The price of propane available for sale in Conway, Kansas, the main hub for customers in the U.S. Midwest, has spiked to a record high:

Price of propane at Conway, Kansas hub. Source: Bloomberg.
Price of propane at Conway, Kansas hub. Source: Bloomberg.

Yes, it's cold, but it's winter time, so the surge in demand for heat fuel isn't really the issue. But lousy planning is. The episode is a useful reminder that resources should be conserved even when they seem to be plentiful.

The Midwest's propane stockpiles were low going into this winter (thick yellow line) compared with the past 10 years, thanks in part to a relatively wet autumn. Farmers had to burn more propane than normal to dry their crops during harvest time, which reduced the amount of fuel available for the winter:

Annual comparison of propane stockpiles. Source: U.S. Department of Energy.
Annual comparison of propane stockpiles. Source: U.S. Department of Energy.

Then a cold snap -- dubbed the Polar Pig -- a few weeks ago froze pipelines, so gas and other petroleum products couldn't be moved from refineries to consumers. The last straw was the recent drop in Midwest temperatures below 0 degrees Fahrenheit (-18 Celsius), which led to a rise in demand from homeowners. According to the Energy Information Administration, Midwest households use more propane than households in any other part of the U.S. and are more dependent on propane as a heating fuel. As a result, Bloomberg News reported that "governors of 15 states have declared emergencies to allow propane tanker drivers to work longer hours to make extra deliveries."

Aside from demand from farmers, stockpiles were low heading into winter even as supplies have surged. We can thank the booming shale gas industry for that, with total domestic propane and propylene production rising 40 percent during the past three years:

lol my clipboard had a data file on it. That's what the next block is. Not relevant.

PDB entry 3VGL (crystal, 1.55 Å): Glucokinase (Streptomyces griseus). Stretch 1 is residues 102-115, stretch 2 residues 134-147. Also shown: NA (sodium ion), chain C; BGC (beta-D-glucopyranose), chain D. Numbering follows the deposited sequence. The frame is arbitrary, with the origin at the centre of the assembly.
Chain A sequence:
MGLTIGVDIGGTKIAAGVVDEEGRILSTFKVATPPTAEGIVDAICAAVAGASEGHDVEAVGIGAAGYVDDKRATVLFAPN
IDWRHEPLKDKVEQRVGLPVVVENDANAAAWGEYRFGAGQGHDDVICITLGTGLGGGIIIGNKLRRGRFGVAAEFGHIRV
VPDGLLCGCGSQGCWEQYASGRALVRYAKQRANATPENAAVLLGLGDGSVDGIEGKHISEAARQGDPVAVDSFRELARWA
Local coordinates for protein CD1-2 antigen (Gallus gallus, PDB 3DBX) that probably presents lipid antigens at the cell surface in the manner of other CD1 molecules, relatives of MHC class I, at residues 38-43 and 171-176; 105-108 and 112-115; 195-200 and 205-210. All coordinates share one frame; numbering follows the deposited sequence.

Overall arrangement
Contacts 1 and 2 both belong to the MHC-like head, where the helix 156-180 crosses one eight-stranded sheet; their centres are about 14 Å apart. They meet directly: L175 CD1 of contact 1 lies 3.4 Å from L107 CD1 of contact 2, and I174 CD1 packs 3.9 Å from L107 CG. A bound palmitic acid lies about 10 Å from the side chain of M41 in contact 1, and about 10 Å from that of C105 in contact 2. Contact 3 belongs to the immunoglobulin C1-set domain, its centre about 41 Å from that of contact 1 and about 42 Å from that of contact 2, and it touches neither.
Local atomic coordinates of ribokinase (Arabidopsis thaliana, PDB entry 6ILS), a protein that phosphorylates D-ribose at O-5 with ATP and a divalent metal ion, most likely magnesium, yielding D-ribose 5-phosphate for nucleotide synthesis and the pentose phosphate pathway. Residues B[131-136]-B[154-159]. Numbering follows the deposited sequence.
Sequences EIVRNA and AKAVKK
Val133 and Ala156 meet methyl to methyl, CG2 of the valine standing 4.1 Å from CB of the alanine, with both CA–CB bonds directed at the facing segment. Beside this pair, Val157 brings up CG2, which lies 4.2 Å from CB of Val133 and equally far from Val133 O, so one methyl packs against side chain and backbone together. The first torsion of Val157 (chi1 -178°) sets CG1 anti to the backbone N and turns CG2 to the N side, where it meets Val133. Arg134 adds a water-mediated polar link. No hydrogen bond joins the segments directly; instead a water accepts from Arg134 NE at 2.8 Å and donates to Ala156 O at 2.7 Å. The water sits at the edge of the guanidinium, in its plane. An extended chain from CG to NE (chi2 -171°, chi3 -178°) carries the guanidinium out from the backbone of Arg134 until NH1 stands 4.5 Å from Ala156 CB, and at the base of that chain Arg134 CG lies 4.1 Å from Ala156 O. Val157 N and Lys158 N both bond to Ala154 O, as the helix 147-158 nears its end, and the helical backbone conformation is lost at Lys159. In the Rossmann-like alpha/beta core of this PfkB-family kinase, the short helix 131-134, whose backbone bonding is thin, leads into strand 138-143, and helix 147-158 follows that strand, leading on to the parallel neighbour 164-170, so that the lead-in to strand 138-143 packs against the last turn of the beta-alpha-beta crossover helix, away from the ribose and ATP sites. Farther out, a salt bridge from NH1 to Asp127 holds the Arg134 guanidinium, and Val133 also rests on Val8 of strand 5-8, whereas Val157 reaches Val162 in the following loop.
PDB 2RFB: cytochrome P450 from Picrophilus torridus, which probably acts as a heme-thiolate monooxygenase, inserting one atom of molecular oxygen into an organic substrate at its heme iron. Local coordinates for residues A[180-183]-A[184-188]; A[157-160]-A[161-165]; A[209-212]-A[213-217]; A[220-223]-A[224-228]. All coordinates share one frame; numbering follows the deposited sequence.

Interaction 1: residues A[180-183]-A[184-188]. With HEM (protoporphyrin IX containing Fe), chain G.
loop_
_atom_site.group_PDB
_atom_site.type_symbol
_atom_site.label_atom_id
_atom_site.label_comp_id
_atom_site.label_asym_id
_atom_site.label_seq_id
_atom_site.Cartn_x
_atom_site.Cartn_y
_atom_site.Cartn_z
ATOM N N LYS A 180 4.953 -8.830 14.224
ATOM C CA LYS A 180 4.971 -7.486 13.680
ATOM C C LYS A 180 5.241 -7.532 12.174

10-year graph, propane and propylene production. U.S. Department of Energy
10-year graph, propane and propylene production. U.S. Department of Energy

The problem is that the U.S. has been exporting a large chunk of its propane and propylene bounty.

10-year graph of U.S. propane and propylene exports. Source: U.S. Department of Energy.
10-year graph of U.S. propane and propylene exports. Source: U.S. Department of Energy.

The solution isn't to prohibit exports -- as Izabella Kaminska of the Financial Times has argued, those bans just transfer profits from oil and gas explorers to domestic refiners -- but for state or local governments to accumulate strategic reserves when the supply is plentiful. Those skeptical that this is a proper function of government should remember the biblical story of Joseph, who advised the Egyptian Pharaoh to save some of the surplus crops harvested during the seven good years as a hedge against future famine. There is also the more modern example of the U.S. Department of Energy, which stockpiles petroleum and heating oil to guard against the risk of instability in oil-producing regions of the world.

Sooner or later, the shale bonanza will ebb. Government should prepare for that by stockpiling natural gas and other fuels while prices are relatively low. Otherwise we may hear many more stories of winter shortages.

(Matthew C. Klein is a writer for Bloomberg View. Follow him on Twitter.)